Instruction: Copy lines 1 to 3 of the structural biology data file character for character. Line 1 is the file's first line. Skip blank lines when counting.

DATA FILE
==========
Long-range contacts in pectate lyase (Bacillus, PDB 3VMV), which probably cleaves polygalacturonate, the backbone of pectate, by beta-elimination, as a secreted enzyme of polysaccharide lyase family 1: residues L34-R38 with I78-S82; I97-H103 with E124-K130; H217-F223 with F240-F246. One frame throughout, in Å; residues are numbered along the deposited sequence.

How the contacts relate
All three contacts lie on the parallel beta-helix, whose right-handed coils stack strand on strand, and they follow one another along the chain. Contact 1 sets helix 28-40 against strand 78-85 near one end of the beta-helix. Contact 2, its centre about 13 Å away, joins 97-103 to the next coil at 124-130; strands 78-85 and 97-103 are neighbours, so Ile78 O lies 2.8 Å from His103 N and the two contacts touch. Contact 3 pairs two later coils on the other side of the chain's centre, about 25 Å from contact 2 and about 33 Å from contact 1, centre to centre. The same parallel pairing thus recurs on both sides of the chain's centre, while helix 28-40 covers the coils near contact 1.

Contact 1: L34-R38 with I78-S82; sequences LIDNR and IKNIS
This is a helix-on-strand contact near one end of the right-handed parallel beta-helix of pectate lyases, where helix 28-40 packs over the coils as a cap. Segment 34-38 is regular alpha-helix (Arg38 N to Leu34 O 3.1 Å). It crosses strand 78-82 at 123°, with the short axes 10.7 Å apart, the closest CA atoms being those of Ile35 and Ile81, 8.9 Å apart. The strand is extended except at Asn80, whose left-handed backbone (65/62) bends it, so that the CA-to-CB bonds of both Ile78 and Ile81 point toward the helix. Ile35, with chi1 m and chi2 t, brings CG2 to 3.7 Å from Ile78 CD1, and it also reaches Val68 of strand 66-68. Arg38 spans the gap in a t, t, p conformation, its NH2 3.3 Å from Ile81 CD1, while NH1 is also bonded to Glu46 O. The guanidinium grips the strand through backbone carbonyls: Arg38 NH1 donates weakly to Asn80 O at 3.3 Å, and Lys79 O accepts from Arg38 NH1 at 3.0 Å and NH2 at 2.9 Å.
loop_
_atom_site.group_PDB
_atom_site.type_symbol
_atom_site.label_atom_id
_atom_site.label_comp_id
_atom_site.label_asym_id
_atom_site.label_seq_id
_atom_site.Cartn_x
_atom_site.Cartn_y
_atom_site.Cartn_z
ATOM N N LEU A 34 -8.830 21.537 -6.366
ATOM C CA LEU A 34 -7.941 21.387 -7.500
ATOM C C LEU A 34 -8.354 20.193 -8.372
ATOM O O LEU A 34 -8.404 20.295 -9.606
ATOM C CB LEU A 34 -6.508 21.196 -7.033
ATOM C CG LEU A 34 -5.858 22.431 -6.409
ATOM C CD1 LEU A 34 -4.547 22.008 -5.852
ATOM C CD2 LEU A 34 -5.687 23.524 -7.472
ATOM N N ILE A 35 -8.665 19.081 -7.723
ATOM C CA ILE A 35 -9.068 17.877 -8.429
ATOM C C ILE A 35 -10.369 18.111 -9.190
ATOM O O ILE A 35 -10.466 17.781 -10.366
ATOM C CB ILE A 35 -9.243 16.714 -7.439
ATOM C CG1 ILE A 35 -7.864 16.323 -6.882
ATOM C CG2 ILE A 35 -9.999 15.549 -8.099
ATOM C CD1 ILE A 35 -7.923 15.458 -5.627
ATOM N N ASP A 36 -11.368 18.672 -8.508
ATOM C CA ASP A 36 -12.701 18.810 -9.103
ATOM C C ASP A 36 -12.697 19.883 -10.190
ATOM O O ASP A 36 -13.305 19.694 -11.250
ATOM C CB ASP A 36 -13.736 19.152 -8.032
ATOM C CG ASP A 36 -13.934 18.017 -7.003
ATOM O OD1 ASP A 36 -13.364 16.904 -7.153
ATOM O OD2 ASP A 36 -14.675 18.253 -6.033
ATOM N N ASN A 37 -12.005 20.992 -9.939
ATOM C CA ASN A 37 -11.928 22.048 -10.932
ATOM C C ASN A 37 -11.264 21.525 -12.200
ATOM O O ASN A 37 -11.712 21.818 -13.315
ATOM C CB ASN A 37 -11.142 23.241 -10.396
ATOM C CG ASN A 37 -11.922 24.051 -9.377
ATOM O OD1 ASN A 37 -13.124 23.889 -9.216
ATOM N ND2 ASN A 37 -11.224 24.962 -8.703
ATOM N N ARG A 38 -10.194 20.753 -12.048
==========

Long-range contacts in pectate lyase (Bacillus, PDB 3VMV), which probably cleaves polygalacturonate, the backbone of pectate, by beta-elimination, as a secreted enzyme of polysaccharide lyase family 1: residues L34-R38 with I78-S82; I97-H103 with E124-K130; H217-F223 with F240-F246. One frame throughout, in Å; residues are numbered along the deposited sequence.

How the contacts relate
All three contacts lie on the parallel beta-helix, whose right-handed coils stack strand on strand, and they follow one another along the chain. Contact 1 sets helix 28-40 against strand 78-85 near one end of the beta-helix. Contact 2, its centre about 13 Å away, joins 97-103 to the next coil at 124-130; strands 78-85 and 97-103 are neighbours, so Ile78 O lies 2.8 Å from His103 N and the two contacts touch. Contact 3 pairs two later coils on the other side of the chain's centre, about 25 Å from contact 2 and about 33 Å from contact 1, centre to centre. The same parallel pairing thus recurs on both sides of the chain's centre, while helix 28-40 covers the coils near contact 1.